With the XDuoo TA-20 ($319.99, Review HERE), you don’t get much in the way of power increase. I mean, looking at the specs, it seems like you ought to, but in practice, it doesn’t drive my headphones with much more headroom than the Topping PO. Still, it’s enough for every set of cans in my house. What I like the TA-20 for can be summarized in one word: Tubes! It simply adds that strange magic many of us love. Since the TA-20 is a hybrid design, it only offers the subtlest coloration, sounding very clean and modern overall. A touch of warmth and harmonic overtones helps with the DX7’s dryness. It seems to wet the audio some, a result I quite like.

The Cayin iHA-6 ($699, Review HERE) does not add wetness. At least not with warmth or tube sorcery. The first thing you notice when moving to this amp is a significant increase in stabilization. That’s a weird word to apply to sound, but it’s the most honest description. The sonic image feels stronger, sturdier, and altogether more stable. It’s as if it’s more tangible somehow. Cayin created one of the most colorless amps in the iHA-6, a true audiophile prize. Because of this, the slight grain in the DX7 Pro is untouched here. Yet some of the dryness is solved. The iHA-6 adds smoothness and refinement. Just a bit. Mostly, it’s the stabilization and tremendous power which makes this amp worthwhile.

There’s no denying how great the Topping DX7 Pro sounds. No matter what I plug into it, I love what I hear. However, due to the DX7’s extreme neutrality and clarity, I personally find warmer-sounding headphones to vibe the best.

The HIFIMAN Sundara ($349, Review HERE) were my reference monitors for this review. To my ears, they are dead neutral, and awesomely detailed. In other words, the perfect choice to reveal the soul of your source. I am quite fond of this pairing, despite its distance from the ideal I mentioned at the top of the page. Sundara never sounds thin or cold, which is a concern for these headphones. Topping’s hint of warmth and robust notes fill out Sundara in a most pleasing fashion.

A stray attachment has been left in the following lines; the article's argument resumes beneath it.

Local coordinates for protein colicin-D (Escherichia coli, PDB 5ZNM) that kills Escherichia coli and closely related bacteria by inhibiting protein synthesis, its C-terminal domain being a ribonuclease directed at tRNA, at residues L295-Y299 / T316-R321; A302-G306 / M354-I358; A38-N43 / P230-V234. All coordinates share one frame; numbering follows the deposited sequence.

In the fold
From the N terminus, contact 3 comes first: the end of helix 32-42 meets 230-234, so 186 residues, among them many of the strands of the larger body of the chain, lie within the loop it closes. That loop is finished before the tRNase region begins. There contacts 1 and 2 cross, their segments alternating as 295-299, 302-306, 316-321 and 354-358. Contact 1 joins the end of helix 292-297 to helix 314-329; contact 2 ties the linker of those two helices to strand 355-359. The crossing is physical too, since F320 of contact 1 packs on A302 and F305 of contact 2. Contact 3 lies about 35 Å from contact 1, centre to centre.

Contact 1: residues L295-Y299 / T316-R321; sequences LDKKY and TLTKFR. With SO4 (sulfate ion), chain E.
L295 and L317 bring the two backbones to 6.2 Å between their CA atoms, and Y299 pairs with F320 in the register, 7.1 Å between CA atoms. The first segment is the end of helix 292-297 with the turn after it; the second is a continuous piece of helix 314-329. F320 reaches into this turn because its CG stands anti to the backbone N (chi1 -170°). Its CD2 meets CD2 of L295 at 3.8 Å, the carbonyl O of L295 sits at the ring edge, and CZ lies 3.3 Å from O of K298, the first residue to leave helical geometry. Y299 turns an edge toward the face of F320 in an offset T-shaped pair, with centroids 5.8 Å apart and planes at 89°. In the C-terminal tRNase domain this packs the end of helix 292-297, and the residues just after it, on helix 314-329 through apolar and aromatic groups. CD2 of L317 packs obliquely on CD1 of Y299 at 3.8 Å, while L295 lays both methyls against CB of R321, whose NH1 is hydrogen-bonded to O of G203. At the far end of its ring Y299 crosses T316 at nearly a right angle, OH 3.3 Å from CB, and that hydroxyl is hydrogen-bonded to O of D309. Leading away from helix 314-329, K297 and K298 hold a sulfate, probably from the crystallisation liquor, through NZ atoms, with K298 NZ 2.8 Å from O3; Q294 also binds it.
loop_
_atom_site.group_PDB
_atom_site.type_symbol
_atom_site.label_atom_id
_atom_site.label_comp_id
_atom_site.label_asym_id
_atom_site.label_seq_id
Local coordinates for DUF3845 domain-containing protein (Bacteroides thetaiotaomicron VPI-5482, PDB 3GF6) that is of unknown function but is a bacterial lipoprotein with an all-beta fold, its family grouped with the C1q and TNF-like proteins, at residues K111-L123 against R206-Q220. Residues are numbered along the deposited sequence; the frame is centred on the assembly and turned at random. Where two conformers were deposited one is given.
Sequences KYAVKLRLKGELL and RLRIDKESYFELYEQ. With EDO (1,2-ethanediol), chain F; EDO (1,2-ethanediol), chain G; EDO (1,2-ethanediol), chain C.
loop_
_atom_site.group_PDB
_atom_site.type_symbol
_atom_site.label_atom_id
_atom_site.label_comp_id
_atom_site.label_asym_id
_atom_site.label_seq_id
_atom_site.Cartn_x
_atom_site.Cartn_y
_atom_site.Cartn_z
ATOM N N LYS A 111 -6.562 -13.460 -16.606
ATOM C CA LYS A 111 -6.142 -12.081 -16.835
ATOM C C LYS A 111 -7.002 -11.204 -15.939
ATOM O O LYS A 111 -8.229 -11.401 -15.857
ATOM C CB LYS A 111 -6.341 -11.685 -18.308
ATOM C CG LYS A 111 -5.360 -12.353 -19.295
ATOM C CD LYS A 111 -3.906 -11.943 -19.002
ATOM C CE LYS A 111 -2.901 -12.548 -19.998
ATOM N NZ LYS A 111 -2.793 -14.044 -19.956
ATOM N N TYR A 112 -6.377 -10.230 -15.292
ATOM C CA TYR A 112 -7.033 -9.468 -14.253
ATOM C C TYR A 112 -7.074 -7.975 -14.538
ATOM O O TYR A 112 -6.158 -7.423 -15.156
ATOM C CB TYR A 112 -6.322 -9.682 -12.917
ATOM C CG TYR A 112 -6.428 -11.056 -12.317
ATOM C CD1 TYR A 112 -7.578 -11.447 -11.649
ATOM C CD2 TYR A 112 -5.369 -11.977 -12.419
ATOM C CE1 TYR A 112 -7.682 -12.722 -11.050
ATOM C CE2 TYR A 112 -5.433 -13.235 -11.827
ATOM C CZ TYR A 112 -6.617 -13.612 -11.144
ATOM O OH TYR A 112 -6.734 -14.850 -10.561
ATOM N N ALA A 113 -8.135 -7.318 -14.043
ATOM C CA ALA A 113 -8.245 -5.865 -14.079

One of the very best things you can connect to this DAC is the Audeze LCD-3 Fazor ($2,000). These are so liquid and lush, with the kind of warmth that plays well with high levels of resolution and clarity. Together, the LCD-3 and DX7 Pro strike a glorious balance between warmth and transparency. You forget about nonsensical things like grain, and are utterly swept away by the richness of the reproduction.

Meze’s Empyrean ($3,000) is another prince of darkness. It’s hard to imagine a more splendid marriage. The chocolaty voicing and opulent flourishes help to sweeten the drier characteristic of the DAC, while the impressive performance shines ably through.

To my ears, the Sennheiser HD800 ($1,350) struggles with the DX7 Pro. It’s a famously dry and bright headphone, so it should come as no surprise. That’s why there’s an HD800S, after all. And yet… while it’s a little too dry and a little too thin, I don’t hate it. If the music is acoustic or more laidback, it can be such an immersive experience. You must simply watch out for tracks featuring aggressive, forward-placed drums, or an abundance of treble-oriented instruments. This can become grating. But that is the universal truth for the HD800, isn’t it?

For a more affordable option that is among my very favorites, try the Kennerton Magni (around $750 USD). It delivers much of the same benefits found in the LCD-3 and Empyrean, but for a fraction of the cost. The warm, lush tones help to liquefy the DX7, while Magni’s exquisite clarity showcases the marvelous technicality of this device. Air and transparency, warmth and smoothness. All the pros, and none of the cons. I love it!

To test hiss and potential impedance skew, I used my most sensitive IEMs, the Noble Audio Kaiser Encore ($1,850, Review HERE). On low-gain, which is all you’ll ever need for an IEM, I discerned zero hiss and no obvious tuning change. In fact, I found the volume easy to set to my sweet spot, and the listening experience utterly delightful.

I am ever so pleased to be able to give a positive review for the Topping DX7 Pro. Considering this is my first Topping product, I didn’t know what to expect. I hoped I might like it, but I’m giddy to say just how much I like it. The DX7 Pro is an awesome package, containing a ludicrous number of features, stellar audio performance, and all wrapped up in elegance and pizzazz. I fear it may indeed replace my old setup.